19.4 days (SD, ±22.9; range, 1–105) (Table 1).
Most patients had pre-existing liver disease with a
mean bilirubin at admission of 7.1 (SD, ±10.4; range,
0.2–41.6), mean ICG-PDR < 10% and mean Model for
End-stage Liver Disease (MELD) score of 19.7. During
the dialysis period, the average maximum serum level of
bilirubin was 15.6 ± 11.4 mg/dl. Liver replacement
therapy was performed in eight patients. Thirty patients
received liver transplants. Because the aim of this study
was to investigate the influence of liver function on the
metabolism of citrate during long-term CRRT, the main
focus was liver function at the beginning and during the
course of dialysis, as shown in Table 2.
At admission, most patients showed impaired renal
function, and three patients were on chronic dialysis
before admission (Table 2). The indications for dialysis
were mainly hypervolaemia (46.4%), uraemia (43.5%) or
hyperkalaemia (5.8%). The mean dialysis period was 19.4
days (SD, ±22.9).
Anticoagulation with citrate
Regional anticoagulation with citrate was used in 99.1% of
all 1339 CRRTs during the study period. All patients
started as described in the “Methods” section with standard
flow rates. In 40.6% of all patients and 48.5% of all dialysis
performed, exclusively standard flow rates of blood and
dialysate were applied during the whole duration of CRRT
without a need for change owing to metabolic disorders. In
three of eight patients receiving MARS for liver
replacement therapy, anticoagulation was performed with heparin
and not with citrate during this treatment period.
The effective mean blood flow was 96 ml/minute
(SD, ±9; range, 80–138), and the mean dialysate flow
was 2188 ml/h (SD, ±452; range, 1200–3600),
resulting in an effective dialysis dose of 28.9 ml/h/kg.
Sufficient anticoagulation was achieved with a mean
dose of citrate of 4.0 mmol/L blood (SD, ±0.3; range,
3.4–4.7), resulting in a mean iCa of 0.30 mmol/L
(SD, ±0.03; range, 0.12–0.38) in the extracorporeal
circuit. The effectiveness of anticoagulation yielded a
mean longevity of circuit filters of 62.2 h (SD, ±11.2;
range, 24–72). To restore physiological serum levels
of calcium, mean calcium substitution of 1.6 mmol/L
dialysate (SD, ±0.3; range, 0.6–2.2) was given.
Metabolic disorder due to anticoagulation with citrate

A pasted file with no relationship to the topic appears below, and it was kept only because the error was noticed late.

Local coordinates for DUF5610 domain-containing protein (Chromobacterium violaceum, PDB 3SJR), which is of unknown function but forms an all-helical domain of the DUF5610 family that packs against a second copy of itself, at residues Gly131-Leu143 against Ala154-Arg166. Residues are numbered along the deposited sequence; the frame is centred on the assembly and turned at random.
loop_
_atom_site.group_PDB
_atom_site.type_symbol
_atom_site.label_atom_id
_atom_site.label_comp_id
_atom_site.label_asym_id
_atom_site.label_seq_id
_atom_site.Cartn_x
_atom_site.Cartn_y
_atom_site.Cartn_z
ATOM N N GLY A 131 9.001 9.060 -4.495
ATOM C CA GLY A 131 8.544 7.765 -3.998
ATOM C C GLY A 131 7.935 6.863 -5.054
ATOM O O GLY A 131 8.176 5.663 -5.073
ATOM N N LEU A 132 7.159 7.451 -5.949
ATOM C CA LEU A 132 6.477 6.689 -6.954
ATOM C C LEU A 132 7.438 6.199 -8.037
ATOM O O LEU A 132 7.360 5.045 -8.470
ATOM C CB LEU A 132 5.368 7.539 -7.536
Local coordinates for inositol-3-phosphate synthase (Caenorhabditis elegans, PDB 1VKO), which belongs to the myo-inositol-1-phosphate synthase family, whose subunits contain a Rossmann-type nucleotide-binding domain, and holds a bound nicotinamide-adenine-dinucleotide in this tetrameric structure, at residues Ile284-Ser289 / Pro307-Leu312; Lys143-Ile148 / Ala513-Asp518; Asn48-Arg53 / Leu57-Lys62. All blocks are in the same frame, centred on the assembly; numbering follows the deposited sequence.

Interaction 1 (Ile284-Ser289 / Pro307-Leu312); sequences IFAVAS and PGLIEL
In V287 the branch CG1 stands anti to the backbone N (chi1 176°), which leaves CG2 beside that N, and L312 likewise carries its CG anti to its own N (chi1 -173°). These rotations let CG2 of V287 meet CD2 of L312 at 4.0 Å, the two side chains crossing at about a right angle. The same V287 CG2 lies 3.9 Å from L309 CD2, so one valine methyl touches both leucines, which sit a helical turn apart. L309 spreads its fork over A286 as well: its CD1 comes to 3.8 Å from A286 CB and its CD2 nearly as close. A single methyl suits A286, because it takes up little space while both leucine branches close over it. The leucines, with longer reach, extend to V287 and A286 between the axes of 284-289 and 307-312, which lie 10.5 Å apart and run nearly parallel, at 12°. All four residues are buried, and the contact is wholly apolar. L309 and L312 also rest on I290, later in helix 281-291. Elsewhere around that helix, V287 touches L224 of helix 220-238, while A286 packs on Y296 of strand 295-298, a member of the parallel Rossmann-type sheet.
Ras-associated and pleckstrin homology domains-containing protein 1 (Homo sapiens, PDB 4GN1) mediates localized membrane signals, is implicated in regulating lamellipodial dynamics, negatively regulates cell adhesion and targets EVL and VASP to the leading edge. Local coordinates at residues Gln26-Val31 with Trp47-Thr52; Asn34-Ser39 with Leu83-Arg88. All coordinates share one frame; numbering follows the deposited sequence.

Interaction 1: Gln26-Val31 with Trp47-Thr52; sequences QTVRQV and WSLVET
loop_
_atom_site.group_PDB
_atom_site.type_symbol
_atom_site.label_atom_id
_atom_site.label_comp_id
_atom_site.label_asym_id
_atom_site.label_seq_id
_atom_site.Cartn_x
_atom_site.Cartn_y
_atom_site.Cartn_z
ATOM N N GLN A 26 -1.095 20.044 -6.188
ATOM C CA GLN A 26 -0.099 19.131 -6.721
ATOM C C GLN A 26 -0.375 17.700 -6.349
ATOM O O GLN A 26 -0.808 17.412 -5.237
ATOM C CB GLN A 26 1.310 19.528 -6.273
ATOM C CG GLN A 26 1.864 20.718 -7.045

The occurrence of metabolic complications in this study
compared with what would have been expected in
patients with impaired liver function undergoing CRRT
with RCA is shown in Fig. 2. In 16 patients (23.2%), a
ratio of tCa/iCa > 2.4 occurred during CRRT, indicating
accumulation of citrate. Mean tCa during the dialysis
period was 2.54 ± 0.17 mmol/L. In nine patients, tCa
was > 2.7 mmol/L. The highest serum calcium level of
tCa measured was 3.7 mmol/L in one patient at 1 day.
At any time clinical complications occurred due to
hyper- or hypocalciemia. Hypercalcaemia or
accumulation of citrate did not require that RCA be stopped in
Mean HCO3− was 25.8 ± 4.4 mmol/L during the dialysis
period. Metabolic alkalosis occurred in 17 patients (24.6%).
Maximal HCO3− ranged from 19 to 46 mmol/L,
accompanied by a mean base excess of 7.7. Adequate modification of
CRRT resolved hypercalcaemia or alkalosis.
Factors influencing accumulation of citrate
Comparing the 16 patients showing signs of citrate
accumulation with the remaining 53 patients, we found
Male sex, n (%)
Cirrhosis, n (%)
Hepatitis B or C, n (%)
Alcoholic cirrhosis, n (%)
Hepatocellular carcinoma, n (%)
Others, n (%)
MELD score at admission
Severity of illness
Pre-existing liver disease (double appointment is possible)
Maximum SAPS II score during stay at hospital
Maximum TISS score during stay at hospital
Sepsis during dialysis period, n (%)
Mechanical ventilation during stay in ICU, n (%)
Duration of ventilation, h
Length of stay in hospital, days
Length of stay in ICU, days
Abbreviations: BMI Body mass index, ICU Intensive care unit, MELD Model
for End-stage Liver Disease, SAPS II Simplified Acute Physiology Score II,
TISS Therapeutic Intervention Scoring System
Results are shown as mean ± SD or as the number of patients and
corresponding percentage with respect to all 69 patients
that MELD score at the start of dialysis was higher